San Francisco

Carson Jeffries, Jack Ward, Joe Riccio, Howard Jones and Jim Pennuto

Galleria Carl Van der Voort

Artistically oriented technologists, as well as technologically oriented artists, were represented in the small but diversified selection of machines, electronic devices, optical systems, constructions, and kinetic sculptures which comprised the inventory of an exhibition entitled “Kinetic Light Show” recently presented at the Galeria Carl Van der Voort. Carson Jeffries, a professor of physics (UC, Berkeley) currently collaborating in an interdisciplinary symposium involving relationships between recent developments in physical technology on the one hand, and the graphic, plastic and performing arts, together with new concepts of environmental design, on the other, demonstrated a wide range of technological versatility in two contrasting exhibits. The more appealing of these was his Laser I, a pair of moving light images projected onto the gallery walls from a box housing a one-milliwatt helium-neon red laser and an optical system, with moving as well as stationary components, and projection apertures on two sides, at right angles, permitting the images to be projected simultaneously on two walls or on a wall and ceiling, depending upon the orientation of the box. The images thus projected were characterized by a kaleidoscopically shifting, web-like filigree of many intersecting threads and ruby-like points of gleaming, orange-red light in which there were also constant, undulating shifts of intensity, whereby certain areas within a moving mesh would brighten as others faded.

Esthetically less rewarding, but tending unfortunately to upstage many of the surrounding exhibits by sheer raucousness, was Jeffries’ KS (Kinetic Sculpture) 4 (subtitled Target), an electronic, audio-visual “environment” involving a multiplicity of electronic devices and circuits. The device embraces a tape recorder playing fragments of music by Cage, Berio and the late Edgar Varese, interspersed with readings from the writings of McLuhan, Sitwell and Dylan Thomas, as well as various natural and contrived noises (including such “technologica exotica” as “decay pulses of radioactive cobalt”). The tape recorder, coupled with a control panel for the entire device is attached to a scaffolding of metal rods. One side of this scaffolding frames a large translucent plastic target behind the bull’s-eye of which is the speaker for a tape recorder. The outer rods of the other three sides are loosely paneled with plastic color filters mounted in film holders, while the interior gridwork supports an elaborate network of prisms, flashing tungsten lamps, reflectors and the like. The gadget’s functions are so complex that a seven-page operating manual goes with its installation. In a nutshell, however, it draws heavily on the engineering techniques of computerized automation; certain modalities of audio-visual phenomena of which it is capable may be selected from a control panel offering a large number of choices; alternatively, the device may be set to run automatically in an apparent random spontaneity induced by a system of microphones and photoelectric optical perceptors setting up “feedback loops” through which the machine interacts with itself and with its immediate environment, including the movements and speech of spectators.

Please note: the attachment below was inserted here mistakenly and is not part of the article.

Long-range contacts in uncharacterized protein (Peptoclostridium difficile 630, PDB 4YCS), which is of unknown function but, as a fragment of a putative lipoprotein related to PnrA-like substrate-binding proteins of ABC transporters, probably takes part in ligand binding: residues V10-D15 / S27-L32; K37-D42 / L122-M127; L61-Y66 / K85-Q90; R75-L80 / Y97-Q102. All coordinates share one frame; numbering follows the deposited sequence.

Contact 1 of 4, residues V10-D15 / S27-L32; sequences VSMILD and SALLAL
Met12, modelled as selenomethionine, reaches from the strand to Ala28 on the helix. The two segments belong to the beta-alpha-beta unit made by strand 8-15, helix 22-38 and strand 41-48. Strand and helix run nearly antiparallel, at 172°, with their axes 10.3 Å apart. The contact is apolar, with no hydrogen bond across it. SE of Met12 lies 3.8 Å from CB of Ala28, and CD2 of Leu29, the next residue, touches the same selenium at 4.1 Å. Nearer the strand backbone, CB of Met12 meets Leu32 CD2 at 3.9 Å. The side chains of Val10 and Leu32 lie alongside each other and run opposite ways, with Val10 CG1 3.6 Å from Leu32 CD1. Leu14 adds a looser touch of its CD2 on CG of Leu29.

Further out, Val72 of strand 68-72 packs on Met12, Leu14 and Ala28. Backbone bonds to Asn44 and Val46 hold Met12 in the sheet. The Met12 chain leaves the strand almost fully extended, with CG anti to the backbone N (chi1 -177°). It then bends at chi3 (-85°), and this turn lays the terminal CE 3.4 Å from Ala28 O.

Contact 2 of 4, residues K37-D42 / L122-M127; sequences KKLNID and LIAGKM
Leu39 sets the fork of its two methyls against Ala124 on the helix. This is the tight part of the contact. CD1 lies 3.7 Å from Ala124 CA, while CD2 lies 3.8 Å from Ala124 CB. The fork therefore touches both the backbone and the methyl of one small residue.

Polarobe by Jack Ward, another boxed optical system, is windowed on the side placed toward the viewer with a translucent. (but not transparent) opalescent, circular light screen ridged with vertical fluting and illuminated from within the box. Optical phenomena produced by a rotating light-polarizing element between the light source and the screen combine with the vertical fluting to generate a cyclical procession of waves and rippling striations across the face of the screen.

Another construction in the optical-box category was Joe Riccio’s Kolectra in which an aqueous flux of colored light images internally projected onto a frosted glass pane made this exhibit seem like an abstract mechanical parody of a tropical aquarium.

Howard Jones’ Time Piece presented two clock-face circles of tiny light bulbs on rectangles of metal plate with a dull, abrasive-powder finish; bulbs flashed, one at a time, in alternation between the two clock faces, sending brief, swift tentacles of reflection across the plates in patterns variously shaped by the fine scratch-mesh of the metal finish.

Garish and yet prosaic in conception were Jim Pennuto’s generally symmetrical plastic forms with illuminated neon tube embellishments. Andromeda, essentially a hollow cube of blue transparent sheet acrylic with interior lights by Jessica Jacobs was simple and lyrical in conception.

Palmer D. French